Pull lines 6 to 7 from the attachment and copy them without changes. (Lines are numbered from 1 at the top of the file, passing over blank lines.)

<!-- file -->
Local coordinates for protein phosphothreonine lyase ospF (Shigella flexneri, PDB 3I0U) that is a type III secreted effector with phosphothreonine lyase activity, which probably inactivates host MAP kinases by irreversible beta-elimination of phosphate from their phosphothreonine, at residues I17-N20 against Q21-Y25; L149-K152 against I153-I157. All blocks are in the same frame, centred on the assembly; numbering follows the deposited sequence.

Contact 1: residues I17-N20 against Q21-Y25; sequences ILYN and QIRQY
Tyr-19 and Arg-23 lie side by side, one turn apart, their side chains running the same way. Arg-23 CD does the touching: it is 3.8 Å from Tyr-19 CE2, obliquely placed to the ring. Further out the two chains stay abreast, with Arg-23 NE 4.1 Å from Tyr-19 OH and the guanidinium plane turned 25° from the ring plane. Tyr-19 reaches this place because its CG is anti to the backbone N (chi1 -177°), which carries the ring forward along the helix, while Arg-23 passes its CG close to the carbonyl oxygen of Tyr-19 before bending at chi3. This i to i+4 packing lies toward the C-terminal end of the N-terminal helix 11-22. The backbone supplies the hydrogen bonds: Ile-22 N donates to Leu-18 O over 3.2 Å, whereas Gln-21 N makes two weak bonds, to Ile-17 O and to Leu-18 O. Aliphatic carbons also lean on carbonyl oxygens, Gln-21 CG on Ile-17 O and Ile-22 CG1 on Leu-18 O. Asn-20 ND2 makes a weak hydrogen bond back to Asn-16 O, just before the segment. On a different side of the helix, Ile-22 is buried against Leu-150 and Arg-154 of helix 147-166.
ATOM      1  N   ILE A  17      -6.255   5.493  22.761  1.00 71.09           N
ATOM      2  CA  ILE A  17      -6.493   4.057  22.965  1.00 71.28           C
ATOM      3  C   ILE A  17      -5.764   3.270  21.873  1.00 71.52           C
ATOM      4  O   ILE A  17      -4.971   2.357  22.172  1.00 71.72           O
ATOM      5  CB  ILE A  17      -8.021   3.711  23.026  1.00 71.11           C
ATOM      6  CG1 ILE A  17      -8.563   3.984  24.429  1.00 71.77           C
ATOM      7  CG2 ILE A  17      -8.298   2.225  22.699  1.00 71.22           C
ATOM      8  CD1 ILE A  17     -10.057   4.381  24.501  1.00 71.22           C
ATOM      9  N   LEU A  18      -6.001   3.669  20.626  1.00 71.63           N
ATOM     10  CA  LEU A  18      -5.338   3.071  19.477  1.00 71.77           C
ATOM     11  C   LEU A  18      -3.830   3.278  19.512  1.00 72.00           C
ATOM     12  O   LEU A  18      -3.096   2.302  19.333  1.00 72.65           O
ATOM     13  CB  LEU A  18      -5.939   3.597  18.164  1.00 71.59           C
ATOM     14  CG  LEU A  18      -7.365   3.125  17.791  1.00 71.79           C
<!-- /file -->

ATOM      3  C   ILE A  17      -5.764   3.270  21.873  1.00 71.52           C
ATOM      4  O   ILE A  17      -4.971   2.357  22.172  1.00 71.72           O